Chef Nick Green: Connecting through Food

The American Chef reflects on the food philosophy of Willows Inn and the community that keeps his passion for food burning.



Dec 20, 2019 - 5 min read

Chef Nick Green: Connecting through Food

Meet Nick Green, who worked for six years as a sous chef at the Willows Inn–one of the top destination restaurants in the world. The Willows Inn is located on Lummi Island, a small island two hours off the shores of Seattle that's only accessible by ferry. Headed by award-winning chef Blain Wetzel, alumni of Noma in Copenhagen, the restaurant focuses on seasonal, sustainable dishes made solely from ingredients grown on the island.

Tell us your story and how you became a chef at The Willows Inn!

I grew up in Seattle, Washington. From a young age, I've always been fascinated by cooking which is why I decided to take up a professional cooking career after I graduated. Having worked at some great restaurants (and even doing some artwork in between), I wanted a change of scene and to get out of the city. I wanted to cook in a different environment or a less typical restaurant. That's when I found this little bed and breakfast - The Willows Inn on Lummi Island. The island is two hours north of Seattle. I was curious about the restaurant, so I made a visit there to see what it's like. I immediately fell in love with the place. The chef there, Blaine Wetzel and I really hit it off and so he basically hired me on the spot. I've been with The Willows for 6 years and it was an incredible six years! As of now, I'm doing restaurant consultancy since I left The Willows last year. I wanted to be more involved in the restaurant industry but at a different capacity, not necessarily slaving away in the kitchen and that's how the consulting aspect came up.

Chef Nick Green cooking outdoors
Chef Nick Green

All the ingredients in the Willows Inn are sourced locally on the island: do you consider food source to be an important factor?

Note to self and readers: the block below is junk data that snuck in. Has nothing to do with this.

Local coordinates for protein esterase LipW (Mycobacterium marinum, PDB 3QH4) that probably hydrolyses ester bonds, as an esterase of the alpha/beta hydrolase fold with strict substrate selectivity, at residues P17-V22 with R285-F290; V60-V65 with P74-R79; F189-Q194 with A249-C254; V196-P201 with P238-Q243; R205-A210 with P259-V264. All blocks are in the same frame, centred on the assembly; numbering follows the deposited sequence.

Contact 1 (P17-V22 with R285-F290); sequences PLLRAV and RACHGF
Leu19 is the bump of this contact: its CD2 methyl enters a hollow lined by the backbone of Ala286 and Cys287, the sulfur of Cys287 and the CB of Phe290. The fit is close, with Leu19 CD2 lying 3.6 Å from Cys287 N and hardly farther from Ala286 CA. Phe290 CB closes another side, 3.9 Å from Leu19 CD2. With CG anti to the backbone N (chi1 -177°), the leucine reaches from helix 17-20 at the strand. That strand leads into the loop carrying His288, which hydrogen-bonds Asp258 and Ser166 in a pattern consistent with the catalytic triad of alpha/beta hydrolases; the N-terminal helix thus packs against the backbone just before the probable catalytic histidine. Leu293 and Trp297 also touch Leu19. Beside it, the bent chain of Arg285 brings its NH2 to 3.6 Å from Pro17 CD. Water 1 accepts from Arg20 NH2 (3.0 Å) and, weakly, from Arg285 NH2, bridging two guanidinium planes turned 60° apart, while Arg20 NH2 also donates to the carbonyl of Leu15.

Absolutely, for me, the best part about cooking is working with quality ingredients, and to work with the best ingredients consistently is to work seasonally. Obviously, when something is in season, it's at its peak and at its best. This approach is taken to the extreme at The Willows because a lot of the ingredients we work with, for example, wild berries and certain wildflowers, would only be in season for seven days. We even had an ingredients calendar to make sure we capture those and hold on to them for as long as we could. I know this is extreme, but I think you can take this food philosophy to wherever you are. Moving forward when it comes to food, I will only cook seasonally because if I do so I will be working with ingredients that taste as great as they can be throughout the year. With the best ingredients, you can make great tasting food and that should be what dictates the menu.

What is the food philosophy at The Willows?

The food is very minimal, simple and focuses only on the quality of the ingredients. For me, it's a fun way to cook and at the same time somewhat unusual because you see a lot of dishes today that are really convoluted or overloaded with too many components. I'm really attracted to simple and clear flavors. You might not find all the raw ingredients that tasty but it's important to know what they taste like. When it comes to cooking, I like sharing those kinds of direct flavors with people. That's what I like to cook because it feels a little like exploration and a fun discovery. Making something taste really good using minimal ingredients is the philosophy at The Willows.

How's the island chef life like?

I feel that the Willows is pretty unique because we're on a small, isolated island with no distraction and the stress of city living. There are no bars, no other restaurants. All we have is literally a post office, a small store, and The Willows - that's it. In terms of the work though, it can get pretty intense; we did a 22-course of tasting menu for about 30 people every night. To prepare for 30 something guests, there are 12 of us in the kitchen, so we were always super busy. On the other hand, it can be mellow because there are a lot of relaxing activities we can do on the island like foraging outside, whale watching, going for a swim; so there's always a good balance. Also, The Willows is closed for three months during the winter because it's a seasonal restaurant (which is pretty unheard of in restaurants). All in all, I think chef life at The Willows is very healthy.

Where do you get your cooking inspiration from?